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Setting Political Sights on Bloomberg’s Anti-Gun Mayors, Part V

The biggest issue for most Pennsylvanians looking to call for their mayors to leave Bloomberg’s coalition will be convincing them that Mayor Mikey is a political liability. If the mayor is a true believer, you might as well stop and either concentrate on booting them out via the ballot box or find another election to get involved with in advance of next year’s battles.

However, one thing you’ll rarely find in politics is a true believer. That doesn’t mean hope is lost. There are arguments to be made that Bloomberg brings baggage.

  1. Make the mayor aware that Bloomberg signed his/her name to an ad that was run in both the Pittsburgh Post-Gazette and the Philadelphia Inquirer opposing a bipartisan federal concealed carry amendment that carried 58 votes in the Senate. Ask if the mayor approved the ad and gave permission for their name to be attached. Also ask the mayor if he/she gave approval for the USA Today ad that says law-abiding concealed carry permit holders “threaten the safety of our police officers.”  The ad also says that allowing such permit holders the cross state borders will “undoubtedly result in the deaths of more innocent Americans.”
  2. If challenged, politely point out that his/her name is specifically included on ads.  Perhaps offer to fax a copy of the ads or email a copy to the mayor.  Highlight or circle the name for good measure.
  3. In fact, you might want to ask if any local tax dollars contributed toward paying for the ads. You might also ask if any tax dollars or city services are contributed toward the other programs Bloomberg is running within the coalition.  Ask if local money has funded any trips to meet with him or federal officials in regards to Second Amendment issues. With more than half a million of us, it’s a reasonable question to which other gun owners in the town would love to know the answer.
  4. Also inquire about the letters sent to Congress on concealed carry and other federal issues.  If they mayor doesn’t know what you’re talking about, point out that all of the coalition mayors signed a letter to Speaker Pelosi condemning concealed carry across the country.  Ask why he/she personally believes that the existence of your concealed carry permit makes you a gun trafficker, as the letter implies. Find out if your mayor endorses the position of revoking Constitutional rights without due process via the terror watch list. Take your favorite quotes and ask if he/she endorses them.  Ask about current activities the mayor is involved in at the federal level, and if he/she plans to keep the town’s residents informed of these activities. If they don’t support these actions, suggest that rather than having the Mayor of NYC attribute these statements, they might consider leaving the organization.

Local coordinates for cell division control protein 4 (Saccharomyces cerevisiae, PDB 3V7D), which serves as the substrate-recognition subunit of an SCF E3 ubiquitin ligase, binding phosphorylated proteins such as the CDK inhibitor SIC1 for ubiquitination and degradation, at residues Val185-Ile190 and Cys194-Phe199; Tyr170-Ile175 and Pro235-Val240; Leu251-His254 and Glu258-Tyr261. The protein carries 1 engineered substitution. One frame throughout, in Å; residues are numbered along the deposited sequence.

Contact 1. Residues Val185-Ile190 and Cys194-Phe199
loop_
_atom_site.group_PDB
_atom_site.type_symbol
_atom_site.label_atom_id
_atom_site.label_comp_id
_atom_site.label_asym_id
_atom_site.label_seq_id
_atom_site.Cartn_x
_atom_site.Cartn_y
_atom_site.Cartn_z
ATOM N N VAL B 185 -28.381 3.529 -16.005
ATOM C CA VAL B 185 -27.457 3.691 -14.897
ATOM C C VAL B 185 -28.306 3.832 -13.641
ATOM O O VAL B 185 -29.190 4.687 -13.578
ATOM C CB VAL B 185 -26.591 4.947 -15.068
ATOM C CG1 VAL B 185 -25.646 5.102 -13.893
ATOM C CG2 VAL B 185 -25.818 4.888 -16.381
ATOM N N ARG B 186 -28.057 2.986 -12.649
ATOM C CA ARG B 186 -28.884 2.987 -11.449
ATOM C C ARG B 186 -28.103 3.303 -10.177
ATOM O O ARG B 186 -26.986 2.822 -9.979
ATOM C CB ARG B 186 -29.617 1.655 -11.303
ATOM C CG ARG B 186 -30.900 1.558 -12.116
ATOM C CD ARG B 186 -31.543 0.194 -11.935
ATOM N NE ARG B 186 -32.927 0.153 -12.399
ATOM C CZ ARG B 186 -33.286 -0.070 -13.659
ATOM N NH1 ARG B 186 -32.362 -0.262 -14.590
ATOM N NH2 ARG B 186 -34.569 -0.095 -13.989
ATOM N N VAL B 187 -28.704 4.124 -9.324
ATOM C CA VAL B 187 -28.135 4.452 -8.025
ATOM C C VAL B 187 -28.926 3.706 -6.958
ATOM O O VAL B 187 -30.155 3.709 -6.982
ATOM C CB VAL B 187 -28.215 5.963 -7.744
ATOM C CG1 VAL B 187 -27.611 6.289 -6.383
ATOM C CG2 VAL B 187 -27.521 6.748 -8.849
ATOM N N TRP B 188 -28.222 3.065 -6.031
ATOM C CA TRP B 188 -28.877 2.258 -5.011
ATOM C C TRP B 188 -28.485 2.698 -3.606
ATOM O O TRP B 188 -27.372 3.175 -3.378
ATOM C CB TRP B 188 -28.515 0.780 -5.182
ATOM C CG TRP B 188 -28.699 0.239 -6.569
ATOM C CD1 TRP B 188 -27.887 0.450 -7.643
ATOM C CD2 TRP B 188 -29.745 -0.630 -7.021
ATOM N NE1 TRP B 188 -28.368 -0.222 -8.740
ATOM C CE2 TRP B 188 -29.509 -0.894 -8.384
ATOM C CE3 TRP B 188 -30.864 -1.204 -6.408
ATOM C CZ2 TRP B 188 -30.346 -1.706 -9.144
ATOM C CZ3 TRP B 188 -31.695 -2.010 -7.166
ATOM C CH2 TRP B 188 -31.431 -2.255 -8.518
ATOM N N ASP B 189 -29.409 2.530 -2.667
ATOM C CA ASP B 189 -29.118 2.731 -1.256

5. Politely let the mayor know that a decision to leave is not one that will hurt him/her.  First, gun control supporters don’t vote on that issue, but gun owners do.  Second, they will join a list of mayors, include recent dropouts from Ohio and Texas (Houston, no less!).  Previous Pennsylvania mayors have also dropped out, arguing that the coalition was not as presented, “I have learned that the coalition may be working on issues which conflict with legal gun ownership, and that some actions on your behalf are dubious.” Even New Jersey mayors have removed themselves after find out what Bloomberg was doing in their name, “Regrettably, it has become abundantly clear to me that you are using this coalition of mayors to advance a hidden agenda of bringing lawsuits against members of the firearms industry and spreading anti-gun propaganda.”

If the mayor doesn’t make any promises, have family members or shooting buddies call in the next few days.  Spread the word around the local range.  Start with phone calls and/or emails asking pointed (and polite!) questions about their involvement.  Do it as a concerned citizen and a citizen journalist.